Courtesy of Gary Hall Sr., 10-time World Record Holder, 3-time Olympian, 1976 Olympic Games US Flagbearer and The Race Club co-founder.
There is more to a strong kick than flexibility.
For the down kick, the quadriceps, hip flexors and core muscles have to be incredibly strong in order to create a quick snap of the foot backwards. Since the kicking motion occurs over and over again at a very high rate, the leg muscles also need to be incredibly fit. With a freestyle stroke rate of 100 (fifty right arms, fifty left arms per minute), a six beat kick produces a kicking stroke rate of 600 kicks per minute. To sustain that for very long, the legs had better be fit.
So what about the up kick?
The 600 kicks per minute would also include 300 up kicks. How important are those? It turns out, they are very important. Working the legs and feet on the up kick, using the gastrocnemius (calf) muscles, hamstrings, and lower back, produces a nice vortex of current (a wake) following the path of the foot. Add this to the wake of the body moving forward in the water and one has a nice stream of water to push against on the down kick. In other words, a good up kick leads to a more powerful subsequent down kick. It gives the foot more to push against than still water. It also leads to a faster kick cycle, meaning a higher kicking stroke rate.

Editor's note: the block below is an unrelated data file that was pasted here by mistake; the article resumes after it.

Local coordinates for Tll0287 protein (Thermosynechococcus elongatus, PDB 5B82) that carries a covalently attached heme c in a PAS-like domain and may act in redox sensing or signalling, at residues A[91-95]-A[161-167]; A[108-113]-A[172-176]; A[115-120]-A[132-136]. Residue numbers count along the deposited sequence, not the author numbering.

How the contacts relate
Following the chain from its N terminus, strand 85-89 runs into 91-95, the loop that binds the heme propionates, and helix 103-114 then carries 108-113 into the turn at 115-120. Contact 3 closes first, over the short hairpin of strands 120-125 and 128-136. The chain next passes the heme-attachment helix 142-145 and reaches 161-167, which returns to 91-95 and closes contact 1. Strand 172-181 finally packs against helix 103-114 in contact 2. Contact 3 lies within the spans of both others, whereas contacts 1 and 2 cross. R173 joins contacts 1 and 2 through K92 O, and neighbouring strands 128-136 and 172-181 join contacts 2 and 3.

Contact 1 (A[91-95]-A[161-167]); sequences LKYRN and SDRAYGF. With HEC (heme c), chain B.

There is no recovery time for the kick.
One of the biggest differences between the pull and kick is that there really is no recovery time for the kick. Granted, no one can sustain a really hard six beat kick for 800 meters or longer, but for any race of elite swimmers shorter than that, the legs never stop working. Furthermore, the kicking speed really determines the baseline speed of the swim. If you want to elevate your game in freestyle, improving and sustaining your kicking speed is a good place to start.
Yours in swimming,
https://www.linkedin.com/pub/gary-hall/9/908/671 [email protected]
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